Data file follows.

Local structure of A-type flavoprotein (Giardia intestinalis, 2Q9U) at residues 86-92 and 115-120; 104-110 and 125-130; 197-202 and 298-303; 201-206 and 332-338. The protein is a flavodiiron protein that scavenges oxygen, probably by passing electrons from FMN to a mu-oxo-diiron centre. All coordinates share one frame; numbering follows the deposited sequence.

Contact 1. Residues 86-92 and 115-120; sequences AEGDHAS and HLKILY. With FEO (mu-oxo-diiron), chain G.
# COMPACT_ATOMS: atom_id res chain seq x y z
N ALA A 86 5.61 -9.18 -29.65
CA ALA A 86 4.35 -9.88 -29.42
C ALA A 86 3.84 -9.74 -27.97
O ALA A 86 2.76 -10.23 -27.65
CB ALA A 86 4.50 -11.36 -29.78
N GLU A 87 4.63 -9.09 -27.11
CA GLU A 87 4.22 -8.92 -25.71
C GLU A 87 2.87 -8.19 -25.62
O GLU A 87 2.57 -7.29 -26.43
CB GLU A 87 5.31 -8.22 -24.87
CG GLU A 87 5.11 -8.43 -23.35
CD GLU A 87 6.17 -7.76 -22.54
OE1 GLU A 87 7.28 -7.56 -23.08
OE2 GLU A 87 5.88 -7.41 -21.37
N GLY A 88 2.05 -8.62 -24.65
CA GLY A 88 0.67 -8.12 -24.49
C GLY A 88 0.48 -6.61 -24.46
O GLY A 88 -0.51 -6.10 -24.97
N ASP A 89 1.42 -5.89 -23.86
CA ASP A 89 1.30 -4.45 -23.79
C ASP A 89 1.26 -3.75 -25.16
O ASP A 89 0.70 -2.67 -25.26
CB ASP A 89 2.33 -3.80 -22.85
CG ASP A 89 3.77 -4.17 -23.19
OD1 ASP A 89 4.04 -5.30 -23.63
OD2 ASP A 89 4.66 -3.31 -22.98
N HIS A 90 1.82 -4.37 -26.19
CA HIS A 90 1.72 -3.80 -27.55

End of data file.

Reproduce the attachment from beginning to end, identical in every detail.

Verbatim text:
Local structure of A-type flavoprotein (Giardia intestinalis, 2Q9U) at residues 86-92 and 115-120; 104-110 and 125-130; 197-202 and 298-303; 201-206 and 332-338. The protein is a flavodiiron protein that scavenges oxygen, probably by passing electrons from FMN to a mu-oxo-diiron centre. All coordinates share one frame; numbering follows the deposited sequence.

Contact 1. Residues 86-92 and 115-120; sequences AEGDHAS and HLKILY. With FEO (mu-oxo-diiron), chain G.
# COMPACT_ATOMS: atom_id res chain seq x y z
N ALA A 86 5.61 -9.18 -29.65
CA ALA A 86 4.35 -9.88 -29.42
C ALA A 86 3.84 -9.74 -27.97
O ALA A 86 2.76 -10.23 -27.65
CB ALA A 86 4.50 -11.36 -29.78
N GLU A 87 4.63 -9.09 -27.11
CA GLU A 87 4.22 -8.92 -25.71
C GLU A 87 2.87 -8.19 -25.62
O GLU A 87 2.57 -7.29 -26.43
CB GLU A 87 5.31 -8.22 -24.87
CG GLU A 87 5.11 -8.43 -23.35
CD GLU A 87 6.17 -7.76 -22.54
OE1 GLU A 87 7.28 -7.56 -23.08
OE2 GLU A 87 5.88 -7.41 -21.37
N GLY A 88 2.05 -8.62 -24.65
CA GLY A 88 0.67 -8.12 -24.49
C GLY A 88 0.48 -6.61 -24.46
O GLY A 88 -0.51 -6.10 -24.97
N ASP A 89 1.42 -5.89 -23.86
CA ASP A 89 1.30 -4.45 -23.79
C ASP A 89 1.26 -3.75 -25.16
O ASP A 89 0.70 -2.67 -25.26
CB ASP A 89 2.33 -3.80 -22.85
CG ASP A 89 3.77 -4.17 -23.19
OD1 ASP A 89 4.04 -5.30 -23.63
OD2 ASP A 89 4.66 -3.31 -22.98
N HIS A 90 1.82 -4.37 -26.19
CA HIS A 90 1.72 -3.80 -27.55